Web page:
Concussions and player safety s a topic that is top priority in the NFL. With the recent premiere of “Concussion” in theatres starring Will Smith, people unfamiliar with the topic will have their own opinions, thus shining a brighter light on the game watched by millions every week. But it’s more than concussions that are hurting the players. Recently, I spoke with Dr, Patrick Kerr about his Kerr Collar, player safety and another injury that does not get the same attention, but should.
The GMs Perspective: If you don’t mind, what is your background and how did you get involved in sports injury research?
Dr. Patrick Kerr: I have a Doctor of Chiropractic degree from Life University. When I was playing football through Pop Warner, high school, and into college, I made a neck device made out of an old football neck collar called the “Adams Roll”. The history of neck protection in the NFL is quite interesting. You have people like Howie Long and Jack Lambert wearing the old white Adams Roll around their neck. They had it placed not so strategically where it was more of a cosmetic need. Eric Dickerson used to wear it and about 35 percent of a football team was using it.
The Adams Roll was a very soft piece of foam, but you could take medical tape and tape it down to make it hard and strategically place it up underneath where the helmet would engage with it. This was even before I knew about how the head and neck functioned together during collision. It just made sense to me as I was playing linebacker at the time. The Cowboy Collar was the next real neck protection device to come out. It is an extension restrictor; as a player goes into tackle it was meant to stop a player’s neck from going backwards.
As I became a Chiropractor specializing in how the head transitions of the first bone in the neck, I actually understood that it’s a bad idea to have anything in the back of a football player’s head. Number one; as you go into tackle, you can’t raise your head if you have an extension restrictor. It keeps you in a loaded position. Number two; it decreases your range of motion while you’re playing the game, which is another disadvantage for the product. A third reason is, if you/we are teaching heads up tackling as a national program for all coaches to be certified in, we should not have anything in the back of a football players head.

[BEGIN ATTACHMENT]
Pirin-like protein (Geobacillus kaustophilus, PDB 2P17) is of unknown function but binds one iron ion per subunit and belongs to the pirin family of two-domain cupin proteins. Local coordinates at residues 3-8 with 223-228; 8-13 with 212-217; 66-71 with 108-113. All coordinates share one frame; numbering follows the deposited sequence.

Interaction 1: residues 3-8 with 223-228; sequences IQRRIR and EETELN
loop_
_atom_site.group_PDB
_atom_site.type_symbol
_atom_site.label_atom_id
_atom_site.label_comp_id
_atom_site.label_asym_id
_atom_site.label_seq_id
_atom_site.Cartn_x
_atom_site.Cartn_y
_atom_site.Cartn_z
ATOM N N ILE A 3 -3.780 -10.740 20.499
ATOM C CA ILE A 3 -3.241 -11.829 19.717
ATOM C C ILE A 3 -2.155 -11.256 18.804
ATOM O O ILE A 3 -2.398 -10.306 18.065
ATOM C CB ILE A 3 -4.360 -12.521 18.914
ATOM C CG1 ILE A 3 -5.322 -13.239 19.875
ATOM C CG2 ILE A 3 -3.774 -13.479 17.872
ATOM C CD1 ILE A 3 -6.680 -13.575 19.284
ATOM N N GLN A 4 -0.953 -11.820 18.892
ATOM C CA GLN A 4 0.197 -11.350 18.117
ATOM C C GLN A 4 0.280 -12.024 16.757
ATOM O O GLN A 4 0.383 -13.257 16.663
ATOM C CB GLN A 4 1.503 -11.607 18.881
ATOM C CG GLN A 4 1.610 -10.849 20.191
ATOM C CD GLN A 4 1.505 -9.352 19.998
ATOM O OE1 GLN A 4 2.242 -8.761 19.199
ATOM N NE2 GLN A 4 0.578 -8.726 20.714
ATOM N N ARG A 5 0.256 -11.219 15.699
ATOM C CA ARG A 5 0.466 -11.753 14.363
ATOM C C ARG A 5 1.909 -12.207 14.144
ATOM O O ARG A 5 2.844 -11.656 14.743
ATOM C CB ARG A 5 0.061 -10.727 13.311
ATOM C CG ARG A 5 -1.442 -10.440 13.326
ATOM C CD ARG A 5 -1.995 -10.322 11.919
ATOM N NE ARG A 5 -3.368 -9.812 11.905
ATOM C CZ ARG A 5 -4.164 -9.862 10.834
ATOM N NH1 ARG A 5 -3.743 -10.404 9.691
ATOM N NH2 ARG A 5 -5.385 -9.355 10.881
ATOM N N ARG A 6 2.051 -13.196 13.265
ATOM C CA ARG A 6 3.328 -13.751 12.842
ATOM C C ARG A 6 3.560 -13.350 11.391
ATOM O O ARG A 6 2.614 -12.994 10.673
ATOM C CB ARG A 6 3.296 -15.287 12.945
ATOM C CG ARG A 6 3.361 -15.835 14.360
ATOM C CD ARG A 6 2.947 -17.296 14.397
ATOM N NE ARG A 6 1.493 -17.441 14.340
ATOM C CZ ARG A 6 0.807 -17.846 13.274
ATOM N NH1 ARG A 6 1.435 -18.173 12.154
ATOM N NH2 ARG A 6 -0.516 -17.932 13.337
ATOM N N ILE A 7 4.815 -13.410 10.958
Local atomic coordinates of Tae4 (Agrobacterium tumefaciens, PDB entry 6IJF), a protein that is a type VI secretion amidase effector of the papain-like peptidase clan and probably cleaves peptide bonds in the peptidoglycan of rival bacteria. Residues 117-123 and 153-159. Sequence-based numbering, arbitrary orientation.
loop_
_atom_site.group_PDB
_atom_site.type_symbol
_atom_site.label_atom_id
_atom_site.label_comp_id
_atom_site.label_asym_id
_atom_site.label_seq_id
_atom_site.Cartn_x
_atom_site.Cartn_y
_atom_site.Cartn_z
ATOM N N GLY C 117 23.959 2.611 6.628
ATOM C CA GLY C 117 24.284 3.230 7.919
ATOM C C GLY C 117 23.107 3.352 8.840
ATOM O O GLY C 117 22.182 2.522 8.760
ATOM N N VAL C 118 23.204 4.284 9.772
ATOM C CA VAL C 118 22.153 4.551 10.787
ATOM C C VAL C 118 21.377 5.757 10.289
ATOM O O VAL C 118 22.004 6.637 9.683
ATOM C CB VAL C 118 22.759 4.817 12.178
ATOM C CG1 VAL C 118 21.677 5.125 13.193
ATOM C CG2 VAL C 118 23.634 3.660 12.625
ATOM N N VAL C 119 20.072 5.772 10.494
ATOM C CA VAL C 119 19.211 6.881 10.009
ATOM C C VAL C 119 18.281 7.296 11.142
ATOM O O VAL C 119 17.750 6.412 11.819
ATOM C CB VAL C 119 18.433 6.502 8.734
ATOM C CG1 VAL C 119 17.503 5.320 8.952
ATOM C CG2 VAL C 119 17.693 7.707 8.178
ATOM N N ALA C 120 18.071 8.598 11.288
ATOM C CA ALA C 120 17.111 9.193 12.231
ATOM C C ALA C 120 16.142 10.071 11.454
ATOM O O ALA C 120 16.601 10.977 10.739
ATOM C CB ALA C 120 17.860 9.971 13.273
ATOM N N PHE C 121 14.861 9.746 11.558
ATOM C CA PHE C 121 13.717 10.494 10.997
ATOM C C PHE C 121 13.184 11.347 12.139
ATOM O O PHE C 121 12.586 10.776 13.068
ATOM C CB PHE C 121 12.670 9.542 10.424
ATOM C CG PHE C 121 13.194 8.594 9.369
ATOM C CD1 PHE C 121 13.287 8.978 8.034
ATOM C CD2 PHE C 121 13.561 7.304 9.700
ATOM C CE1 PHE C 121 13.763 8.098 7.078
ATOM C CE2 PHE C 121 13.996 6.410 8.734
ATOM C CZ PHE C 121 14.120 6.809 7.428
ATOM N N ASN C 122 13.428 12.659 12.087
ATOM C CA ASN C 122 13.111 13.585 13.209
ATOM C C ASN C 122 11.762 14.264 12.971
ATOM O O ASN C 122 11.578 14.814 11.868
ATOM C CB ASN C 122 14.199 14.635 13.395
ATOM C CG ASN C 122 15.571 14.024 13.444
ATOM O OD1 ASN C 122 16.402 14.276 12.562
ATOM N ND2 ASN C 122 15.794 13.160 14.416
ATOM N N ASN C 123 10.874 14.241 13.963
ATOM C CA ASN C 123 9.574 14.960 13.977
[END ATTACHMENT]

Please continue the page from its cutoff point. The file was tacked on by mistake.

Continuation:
As I became a chiropractor, in the back of my mind I always had this football neck protection device that I had made myself. I wanted to create something that was a universal device that really understood how the head and neck work during collision. I had an idea about ten years ago that I tested at the Virginia Tech Center for Injury Biomechanics. Some of the first actual dynamic neck testing that had ever been done in football was done at Virginia Tech, by me. There was very little understanding of the neck in football. I actually think the neck is the most vulnerable piece of the body during collision and it’s literally the place of the body that we don’t protect. There are reasons for that. Neck sizes are different, shoulder pads are different, and players don’t want to be restricted in any way. Like I said, there are many reasons why we haven’t addressed the neck in football, but with the Kerr Collar, I think we’ve really understood that you can actually decrease force to the neck and you decrease how the head and neck move excessively/biomechanically during collision.